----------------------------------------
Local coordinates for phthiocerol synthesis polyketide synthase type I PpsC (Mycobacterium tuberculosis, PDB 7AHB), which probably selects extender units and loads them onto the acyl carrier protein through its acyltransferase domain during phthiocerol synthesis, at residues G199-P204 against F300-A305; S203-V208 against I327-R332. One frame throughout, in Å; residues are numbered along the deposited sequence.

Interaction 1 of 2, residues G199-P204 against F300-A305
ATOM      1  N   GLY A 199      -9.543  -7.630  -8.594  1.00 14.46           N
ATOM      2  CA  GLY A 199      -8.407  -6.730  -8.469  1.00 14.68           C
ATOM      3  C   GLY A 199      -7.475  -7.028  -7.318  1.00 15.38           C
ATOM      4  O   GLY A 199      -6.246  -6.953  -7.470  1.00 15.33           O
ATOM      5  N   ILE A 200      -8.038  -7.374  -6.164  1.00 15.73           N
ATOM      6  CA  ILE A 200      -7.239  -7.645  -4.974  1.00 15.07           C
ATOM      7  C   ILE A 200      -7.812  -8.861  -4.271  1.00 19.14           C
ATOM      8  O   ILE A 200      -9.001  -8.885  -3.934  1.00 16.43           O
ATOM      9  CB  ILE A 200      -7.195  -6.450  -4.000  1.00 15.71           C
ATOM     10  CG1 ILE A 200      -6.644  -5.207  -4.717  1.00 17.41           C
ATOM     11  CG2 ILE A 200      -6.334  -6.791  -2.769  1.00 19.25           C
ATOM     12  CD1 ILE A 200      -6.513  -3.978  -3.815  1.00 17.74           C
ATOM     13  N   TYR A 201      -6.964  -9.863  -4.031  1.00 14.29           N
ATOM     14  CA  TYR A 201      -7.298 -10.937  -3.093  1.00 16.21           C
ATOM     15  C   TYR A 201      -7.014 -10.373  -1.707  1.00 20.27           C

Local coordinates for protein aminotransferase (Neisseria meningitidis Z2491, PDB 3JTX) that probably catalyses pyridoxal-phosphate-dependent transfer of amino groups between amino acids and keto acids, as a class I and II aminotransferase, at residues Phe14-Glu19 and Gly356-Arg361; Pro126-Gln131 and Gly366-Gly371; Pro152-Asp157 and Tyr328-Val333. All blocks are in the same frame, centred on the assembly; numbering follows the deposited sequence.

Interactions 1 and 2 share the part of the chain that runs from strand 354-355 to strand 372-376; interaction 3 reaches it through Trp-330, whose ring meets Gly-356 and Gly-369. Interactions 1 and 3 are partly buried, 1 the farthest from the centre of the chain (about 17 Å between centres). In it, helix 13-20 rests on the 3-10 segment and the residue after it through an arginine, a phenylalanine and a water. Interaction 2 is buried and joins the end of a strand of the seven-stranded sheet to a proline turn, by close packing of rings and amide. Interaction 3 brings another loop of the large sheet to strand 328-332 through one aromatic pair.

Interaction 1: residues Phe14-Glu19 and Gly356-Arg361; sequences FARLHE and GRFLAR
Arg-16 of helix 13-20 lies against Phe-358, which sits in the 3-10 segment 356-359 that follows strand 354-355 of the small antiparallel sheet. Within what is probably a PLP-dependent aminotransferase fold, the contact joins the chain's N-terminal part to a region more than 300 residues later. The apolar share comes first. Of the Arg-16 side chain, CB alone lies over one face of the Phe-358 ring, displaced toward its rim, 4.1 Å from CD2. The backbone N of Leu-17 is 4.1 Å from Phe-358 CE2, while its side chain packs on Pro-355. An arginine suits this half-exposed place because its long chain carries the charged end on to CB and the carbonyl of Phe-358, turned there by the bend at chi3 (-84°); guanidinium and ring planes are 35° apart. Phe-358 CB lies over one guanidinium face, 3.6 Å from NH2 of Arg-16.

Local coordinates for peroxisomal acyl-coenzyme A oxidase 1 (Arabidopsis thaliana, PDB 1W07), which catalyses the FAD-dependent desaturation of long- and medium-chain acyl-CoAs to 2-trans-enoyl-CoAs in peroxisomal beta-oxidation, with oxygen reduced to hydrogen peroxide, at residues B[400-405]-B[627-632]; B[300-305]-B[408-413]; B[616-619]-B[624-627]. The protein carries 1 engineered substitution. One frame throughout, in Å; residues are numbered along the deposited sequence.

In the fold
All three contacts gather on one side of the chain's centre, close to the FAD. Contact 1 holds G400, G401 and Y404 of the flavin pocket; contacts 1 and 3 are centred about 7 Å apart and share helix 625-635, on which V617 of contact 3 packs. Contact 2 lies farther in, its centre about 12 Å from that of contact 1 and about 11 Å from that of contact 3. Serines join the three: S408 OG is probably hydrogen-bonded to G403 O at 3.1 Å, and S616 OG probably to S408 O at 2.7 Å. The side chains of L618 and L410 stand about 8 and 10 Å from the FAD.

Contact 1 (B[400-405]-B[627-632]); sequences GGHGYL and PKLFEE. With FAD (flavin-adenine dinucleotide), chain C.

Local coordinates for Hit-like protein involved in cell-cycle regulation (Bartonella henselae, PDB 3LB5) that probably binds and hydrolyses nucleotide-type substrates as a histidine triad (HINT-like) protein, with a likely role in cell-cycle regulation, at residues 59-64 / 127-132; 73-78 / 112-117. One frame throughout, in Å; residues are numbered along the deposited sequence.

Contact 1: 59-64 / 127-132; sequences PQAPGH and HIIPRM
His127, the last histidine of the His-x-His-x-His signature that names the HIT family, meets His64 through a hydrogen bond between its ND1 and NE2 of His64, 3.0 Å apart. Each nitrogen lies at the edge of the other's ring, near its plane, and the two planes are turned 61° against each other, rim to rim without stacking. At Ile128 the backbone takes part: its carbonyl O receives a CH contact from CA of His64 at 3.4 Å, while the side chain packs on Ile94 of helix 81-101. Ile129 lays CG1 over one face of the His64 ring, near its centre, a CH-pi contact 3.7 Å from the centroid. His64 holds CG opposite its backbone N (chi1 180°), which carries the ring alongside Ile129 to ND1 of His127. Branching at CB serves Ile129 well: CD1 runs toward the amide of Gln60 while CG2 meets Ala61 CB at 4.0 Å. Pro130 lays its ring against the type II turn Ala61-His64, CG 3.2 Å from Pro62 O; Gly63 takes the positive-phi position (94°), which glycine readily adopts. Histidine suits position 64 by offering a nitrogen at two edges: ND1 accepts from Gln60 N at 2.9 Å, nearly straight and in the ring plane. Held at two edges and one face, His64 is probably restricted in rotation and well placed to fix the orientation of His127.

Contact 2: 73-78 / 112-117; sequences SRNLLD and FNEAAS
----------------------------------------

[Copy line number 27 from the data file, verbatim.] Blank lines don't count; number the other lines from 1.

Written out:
Contact 1: 59-64 / 127-132; sequences PQAPGH and HIIPRM